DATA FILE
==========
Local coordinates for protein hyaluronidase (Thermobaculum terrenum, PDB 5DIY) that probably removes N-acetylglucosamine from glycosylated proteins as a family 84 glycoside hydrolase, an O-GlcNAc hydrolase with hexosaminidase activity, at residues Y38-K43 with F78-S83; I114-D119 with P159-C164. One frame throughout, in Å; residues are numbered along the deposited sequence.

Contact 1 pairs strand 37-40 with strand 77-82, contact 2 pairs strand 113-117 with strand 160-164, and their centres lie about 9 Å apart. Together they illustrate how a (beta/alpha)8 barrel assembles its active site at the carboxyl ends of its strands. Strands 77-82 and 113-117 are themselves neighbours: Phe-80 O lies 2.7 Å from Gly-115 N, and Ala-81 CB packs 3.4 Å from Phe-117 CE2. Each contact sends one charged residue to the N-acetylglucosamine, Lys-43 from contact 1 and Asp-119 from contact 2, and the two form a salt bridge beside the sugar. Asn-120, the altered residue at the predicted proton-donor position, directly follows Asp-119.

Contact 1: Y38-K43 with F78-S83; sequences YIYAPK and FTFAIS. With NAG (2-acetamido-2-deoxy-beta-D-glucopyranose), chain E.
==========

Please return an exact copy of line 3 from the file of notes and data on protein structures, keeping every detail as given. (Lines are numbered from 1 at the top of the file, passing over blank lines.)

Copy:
Contact 1: Y38-K43 with F78-S83; sequences YIYAPK and FTFAIS. With NAG (2-acetamido-2-deoxy-beta-D-glucopyranose), chain E.